The Writing the Self seminar hosted a conversation with the author and the translator of “Darkroom: A Memoir in Black and White” on Friday, Oct. 23. Lila Quintero Weaver, the author and illustrator of the graphic novel styled memoir, and the book’s Spanish translator Karina Vazquez were introduced by students in the seminar to speak about the book and its weight as a work of literature with roots in the civil rights movement. Afterwards, as students and guests helped themselves to refreshments, the floor was open for a Q&A session.
The memoir begins with Weaver and her family’s immigration to the United States from Argentina when she was five years old. In an interview, she described her and her family’s assimilation into their hometown in Alabama and how the book captures this part of her life.
“I speak about our integration into society in the South coming as Latin Americans and the cultural resistance, especially from my parents, as my siblings and I desperately wanted to Americanize or what we felt was becoming Americanized. That’s one aspect of it,” Weaver said.
Another subject of the memoir is how her identity as an immigrant growing up in the South played a role in her interaction with the Civil Rights Movement of the 1960s.
“It’s an extreme privilege when you’ve been able to see more of the world and know that more exists than this very small fish bowl,” Weaver said. “I feel that coming as a child who had never seen some of the things that we witnessed in Alabama, I can think about how a fresh pair of eyes can see something that people have grown accustomed to. So, coming as a kid is a way of bringing a form of innocence that is hard for an adult to experience.”
Vazquez is a professor of Spanish language and Latin American literature at the University of Alabama. She’s collaborating with Weaver to produce a version of the book in Spanish that is as true to the original as possible. Only text and dialogue is changed in the Spanish version, even images of newspaper clippings and textbooks are kept in English.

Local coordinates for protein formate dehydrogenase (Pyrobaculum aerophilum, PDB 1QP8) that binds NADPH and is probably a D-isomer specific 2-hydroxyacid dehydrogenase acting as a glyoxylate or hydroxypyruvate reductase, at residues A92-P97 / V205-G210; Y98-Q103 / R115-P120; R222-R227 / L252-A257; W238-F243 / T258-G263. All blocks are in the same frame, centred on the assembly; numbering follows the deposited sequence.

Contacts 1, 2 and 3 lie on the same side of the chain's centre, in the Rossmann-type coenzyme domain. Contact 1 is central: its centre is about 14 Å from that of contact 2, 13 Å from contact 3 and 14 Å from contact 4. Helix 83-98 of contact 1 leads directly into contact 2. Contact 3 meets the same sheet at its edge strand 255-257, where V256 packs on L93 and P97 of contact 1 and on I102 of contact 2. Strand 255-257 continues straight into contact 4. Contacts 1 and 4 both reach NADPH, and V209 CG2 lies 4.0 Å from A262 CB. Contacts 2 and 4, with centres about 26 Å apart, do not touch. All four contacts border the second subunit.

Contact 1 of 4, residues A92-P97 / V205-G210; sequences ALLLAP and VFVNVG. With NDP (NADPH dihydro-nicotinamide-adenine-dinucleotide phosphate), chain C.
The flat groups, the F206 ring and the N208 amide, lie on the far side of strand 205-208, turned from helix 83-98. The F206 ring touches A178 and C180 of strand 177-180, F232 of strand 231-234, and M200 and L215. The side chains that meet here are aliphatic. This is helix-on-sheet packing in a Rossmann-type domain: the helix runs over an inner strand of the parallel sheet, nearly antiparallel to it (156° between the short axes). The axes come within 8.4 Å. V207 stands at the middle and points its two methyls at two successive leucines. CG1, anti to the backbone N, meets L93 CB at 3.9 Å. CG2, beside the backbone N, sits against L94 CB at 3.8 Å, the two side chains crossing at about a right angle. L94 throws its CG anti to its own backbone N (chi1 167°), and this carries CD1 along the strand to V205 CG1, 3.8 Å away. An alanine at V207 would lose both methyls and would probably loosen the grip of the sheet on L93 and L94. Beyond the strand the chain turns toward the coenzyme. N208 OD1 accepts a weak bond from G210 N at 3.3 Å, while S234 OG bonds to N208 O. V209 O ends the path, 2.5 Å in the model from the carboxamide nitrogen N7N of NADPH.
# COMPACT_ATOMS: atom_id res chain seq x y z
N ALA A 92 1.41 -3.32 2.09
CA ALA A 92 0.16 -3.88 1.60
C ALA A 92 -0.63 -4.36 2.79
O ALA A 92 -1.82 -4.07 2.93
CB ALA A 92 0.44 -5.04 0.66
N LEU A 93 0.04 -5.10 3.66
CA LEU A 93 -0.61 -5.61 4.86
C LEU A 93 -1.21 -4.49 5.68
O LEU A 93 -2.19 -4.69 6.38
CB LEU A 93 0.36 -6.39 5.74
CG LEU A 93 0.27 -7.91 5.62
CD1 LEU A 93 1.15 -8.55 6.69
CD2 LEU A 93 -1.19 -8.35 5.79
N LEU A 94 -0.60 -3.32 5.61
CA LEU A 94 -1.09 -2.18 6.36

“I am Argentinian too and there are different parts of the book that I relate to,” Vazquez said. “When I met Lila I told her I would love to use this book in the classroom but I want all my materials in Spanish so I asked when the Spanish version will be available. She said one day it will come up but I started to use it in English anyway and this summer I worked with the photographic intertextual in narrative. I thought this would be a perfect project.”
Weaver’s book covers one historical event in particular about a mob that led to the shooting of Jimmie Lee Jackson, an African-American man who later died from his wounds. This pivotal event happened just a block away from her house.
“The person that shot him was a state trooper and he was exonerated,” she said. “This is the event that led to the march from Selma to Montgomery. Even though I grew up in that town I never knew the connection, it was never taught in school and no one ever pointed it out.”
Weaver grew up in the precise region where a lot of events in the Civil Rights Movement took place. “I was in the eighth grade when schools were completely desegregated and that’s when my biggest challenge came along where I took a stand while a lot of my white classmates were maintaining themselves apart and had very racist attitudes,” she said. “That was a dividing line for me to be able to say that I’m not going to live that way and I’m going to make friends across the racial barrier.”
Weaver also explained how she came up with the idea of writing a memoir recording her experiences in the form of a graphic novel.
“I was in a program at the University of Alabama and I had to do a project and it was whatever I decided to focus on,” she said. “I first thought about doing something on immigration and I realized there was an encyclopedic scope to that so I started to narrow and narrow the focus down to my family’s experience. Then it occurred to me that I could do an illustrated work.”
Weaver’s mother was a talented artist and she passed on her artistic ability to Weaver at a young age. Her father was a teacher at a local school but his other passion was photography. His collection of family photos and videos grew enormous over the years.
“I was surrounded by not only photographs but also the process of photo making because it was always present in the house,” Weaver said. “My drawings, some, are what I would call cartoonish photo realism; I take various scenes in which I actually replicate photos that we have from our family collection of photos. Other times I sort of assume the position of a photographer and create faux photographs.”
There is a lot of variety in illustration throughout the graphic novel. Weaver often puts together collage-styled pages of various drawings and images to depict what is happening in the book’s timeline.
“I love reading memoir, that’s actually my favorite genre because I think it is an opportunity to live inside someone else’s life, to kind of borrow their point of view for a while and to learn about the specificity of their life, to pick up details,” Weaver said. “As someone who aspires also to write fiction, I have a hard time inventing anything as interesting as what I see in actual lives.”